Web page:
True, our humble homecoming is only the beginning. Made new in Christ from within by a rebirth in the Holy Spirit, we can now begin to live new lives, lives guided by God's truth revealed in the Bible, lives strengthened by Christ's indwelling presence, lives nurtured in the community of the baptized who walk in such newness. Equipped, empowered, emboldened, we now strive by God's continuing grace to live lives which attain a higher mark of love, integrity, and moral congruence. The bar can now be set much higher, but we approach it so differently: with the deep awareness that it's only in the power of Christ that we can even come close to clearing it.
It's at this point that we can begin to consider Jesus' famous "Sermon on the Mount", my current class topic and a subject for a future post!
Which brings me to today's subject: "Things I'm Learning, Part 1." Hopefully, the first in an occasional series. Today I'm starting off with the problem of Christian moralism. During my sabbatical, Dr. John Coe's lectures on spiritual formation alerted me to this insidious disease facing Christians. In a nutshell, it is this: Christians, having been saved by God's grace through their faith in Jesus' death and resurrection for their sins, now, sadly, go on to live out their Christian lives in the power of their own strength.
A shorthand for this might go: "Saved by grace, sanctified (made more like Christ in actual living) by works." See the problem? When we do this, we trivialize the crisis from which God has rescued us in Christ. At the beginning of our Christian lives, we've acknowledged that we needed God's help in rescuing us from a life of sinful self-centeredness; now, however, after receiving this life by God's grace, we've gone back to our own resources in order to grow in this life. A clear sign of this is self-reliance ("Tell me what I need to know/do/not do to be a good Christian!"), frustration and self-condemnation when we fail ("Darn, I blew it again!"), and earnest vows to improve ourselves in the future ("I must try harder next time!").
Christian moralism is so prevalent in the Church and in our lives that we may not even notice it (and, worse, we may not even think it's a problem to begin with). But here's the rub: if we really believe that only God can save us, do we still think we ourselves have the capacity, in our own strength, to live out the new life to which he's called us? If so, we either have a grossly distorted view of our own moral capacity (and a pretty unrealistic view of our sin) and/or we kid ourselves into thinking we're already so perfected in our new life as Christians we can straightforwardly live out what God requires. Either way, we set ourselves up for failure and frustration.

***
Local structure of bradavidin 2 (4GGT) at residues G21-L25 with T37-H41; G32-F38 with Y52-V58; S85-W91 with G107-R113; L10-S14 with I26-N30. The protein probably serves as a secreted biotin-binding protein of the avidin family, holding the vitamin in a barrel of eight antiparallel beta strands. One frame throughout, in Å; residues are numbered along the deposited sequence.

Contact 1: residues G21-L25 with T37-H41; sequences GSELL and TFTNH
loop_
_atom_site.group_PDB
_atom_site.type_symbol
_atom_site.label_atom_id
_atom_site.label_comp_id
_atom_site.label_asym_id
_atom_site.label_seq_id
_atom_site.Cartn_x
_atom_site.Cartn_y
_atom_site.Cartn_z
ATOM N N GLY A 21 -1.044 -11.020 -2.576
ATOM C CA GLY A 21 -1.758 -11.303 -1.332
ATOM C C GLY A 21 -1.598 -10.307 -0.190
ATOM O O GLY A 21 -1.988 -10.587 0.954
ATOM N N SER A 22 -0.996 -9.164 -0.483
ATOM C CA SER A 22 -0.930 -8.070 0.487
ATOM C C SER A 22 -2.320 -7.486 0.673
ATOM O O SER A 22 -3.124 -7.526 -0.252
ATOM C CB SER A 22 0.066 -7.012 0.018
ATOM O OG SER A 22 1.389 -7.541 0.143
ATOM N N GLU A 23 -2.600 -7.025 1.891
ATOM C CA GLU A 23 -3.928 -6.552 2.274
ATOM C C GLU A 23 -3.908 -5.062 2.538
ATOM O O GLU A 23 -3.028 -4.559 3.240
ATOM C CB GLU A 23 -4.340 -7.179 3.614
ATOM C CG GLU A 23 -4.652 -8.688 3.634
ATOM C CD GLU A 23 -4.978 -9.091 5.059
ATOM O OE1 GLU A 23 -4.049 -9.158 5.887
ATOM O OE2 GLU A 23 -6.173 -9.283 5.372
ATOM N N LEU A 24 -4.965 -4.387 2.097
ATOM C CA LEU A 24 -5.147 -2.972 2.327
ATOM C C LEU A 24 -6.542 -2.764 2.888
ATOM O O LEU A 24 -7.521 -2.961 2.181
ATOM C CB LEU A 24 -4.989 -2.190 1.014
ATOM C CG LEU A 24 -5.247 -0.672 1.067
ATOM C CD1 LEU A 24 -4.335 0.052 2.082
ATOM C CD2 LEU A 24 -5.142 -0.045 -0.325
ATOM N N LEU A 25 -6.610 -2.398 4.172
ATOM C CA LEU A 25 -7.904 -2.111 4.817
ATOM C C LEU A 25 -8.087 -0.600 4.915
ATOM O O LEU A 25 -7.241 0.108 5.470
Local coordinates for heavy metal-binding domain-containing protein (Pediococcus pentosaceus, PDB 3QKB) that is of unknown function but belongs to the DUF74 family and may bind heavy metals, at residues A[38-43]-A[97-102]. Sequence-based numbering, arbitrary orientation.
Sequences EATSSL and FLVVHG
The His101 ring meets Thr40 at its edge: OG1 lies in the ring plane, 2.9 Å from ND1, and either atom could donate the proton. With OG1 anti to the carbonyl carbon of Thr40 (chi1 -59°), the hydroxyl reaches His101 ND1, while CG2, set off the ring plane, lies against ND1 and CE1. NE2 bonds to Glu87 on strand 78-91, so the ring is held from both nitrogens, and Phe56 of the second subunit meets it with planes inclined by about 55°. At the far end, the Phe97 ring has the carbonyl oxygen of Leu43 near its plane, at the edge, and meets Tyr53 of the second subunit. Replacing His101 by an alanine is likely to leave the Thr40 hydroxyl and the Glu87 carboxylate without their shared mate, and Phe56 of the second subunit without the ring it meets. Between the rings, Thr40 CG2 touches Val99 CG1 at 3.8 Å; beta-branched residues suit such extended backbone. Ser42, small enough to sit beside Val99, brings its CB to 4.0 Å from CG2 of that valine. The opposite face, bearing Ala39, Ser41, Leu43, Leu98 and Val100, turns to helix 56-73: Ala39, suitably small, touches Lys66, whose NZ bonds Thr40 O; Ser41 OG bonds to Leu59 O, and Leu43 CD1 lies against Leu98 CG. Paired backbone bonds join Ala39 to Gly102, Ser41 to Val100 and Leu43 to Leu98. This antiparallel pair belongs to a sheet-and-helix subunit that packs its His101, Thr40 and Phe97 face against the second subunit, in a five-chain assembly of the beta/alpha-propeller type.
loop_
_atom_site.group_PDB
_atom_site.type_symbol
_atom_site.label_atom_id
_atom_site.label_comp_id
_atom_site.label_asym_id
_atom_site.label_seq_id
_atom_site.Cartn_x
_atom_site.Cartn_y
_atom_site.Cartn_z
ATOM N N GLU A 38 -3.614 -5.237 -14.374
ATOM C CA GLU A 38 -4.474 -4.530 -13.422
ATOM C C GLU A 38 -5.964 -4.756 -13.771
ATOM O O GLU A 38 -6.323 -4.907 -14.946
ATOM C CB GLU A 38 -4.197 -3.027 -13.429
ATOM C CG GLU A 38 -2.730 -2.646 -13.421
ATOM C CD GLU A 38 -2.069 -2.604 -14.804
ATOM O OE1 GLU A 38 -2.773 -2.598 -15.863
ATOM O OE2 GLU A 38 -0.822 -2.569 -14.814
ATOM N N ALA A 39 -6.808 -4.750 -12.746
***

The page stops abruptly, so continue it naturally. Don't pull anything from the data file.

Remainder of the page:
So what's the way forward? Despair--that we can ever live as Christ commands? That's too high a view of our sin and too low a view of his empowering presence. Hypocrisy--that we say we agree with his commands but make little attempt to live them out because we know we can't? Neither of these work. The way forward, according to Coe (and, really, the Bible, especially the Apostle Paul) is to fully embrace in faith our status as God's new people by virtue of Christ's work on the cross. At our core identity, we bank on the fact that we are new, despite evidence to the contrary. We consider ourselves in the Latin of Martin Luther, "Simul iustus, et peccator" (simultaneously justified and yet a sinner). This is now our spiritual DNA, our true legacy, our deepest identity.
Following Jesus, then, means becoming practically who we are already are spiritually. We do this, as the Apostle Paul puts it, by keeping in step with the Holy Spirit (Galatians 5:16-26). The way forward into newness, holiness, or Christlikeness, is by allowing that quiet Spirit who now indwells us to govern and guide our daily activities. It's as though we keep a constant dialogue open, developing the capacity to discern what the Spirit says moment by moment. This requires several things: an awareness of the truth that Spirit has already inspired in the writings of Scripture (Bible study); a willingness to lay down our autonomy and be led (the surrender of the will, perhaps the most difficult thing); and a slower pace of life, so that we may have room to respond thoughtfully to God (an equally difficult thing for many of us). A by-product of these is a humility and dependence on God's grace when we fail (which we will, repeatedly).
So to sum it up, being a Christian doesn't mean that we work harder at trying to be good. Rather, it means that having surrendered our attempts to be good, we trust in Christ's goodness on our behalf (the cross), and we seek to follow him moment by moment by keeping in step with his Spirit. So beware of "Ten Point" programs which are a disguised form of self-help. And, for the heady ones among us, don't confuse information with transformation (as important as Christian knowledge may be, it's only one component of spiritual growth and lasting change).
The first experience was last weekend as once again our neighborhood welcomed to its skies the planes of the local airshow. I was delighted and awed (as were many) by the F-18 and F-16 fighters as they maneuvered above us. Their sheer, screaming power as they soared in grace and beauty, their turns arcing precisely, these moved me deeply. Why? I've come to wonder if it is a foretaste of glory, a tiny sip of what it will mean for me one day be engulfed in awe of God, the One who is sheer power, grace, and beauty, awesome, overwhelming, and yet, irresistibly attractive. I felt small. But it was a good small.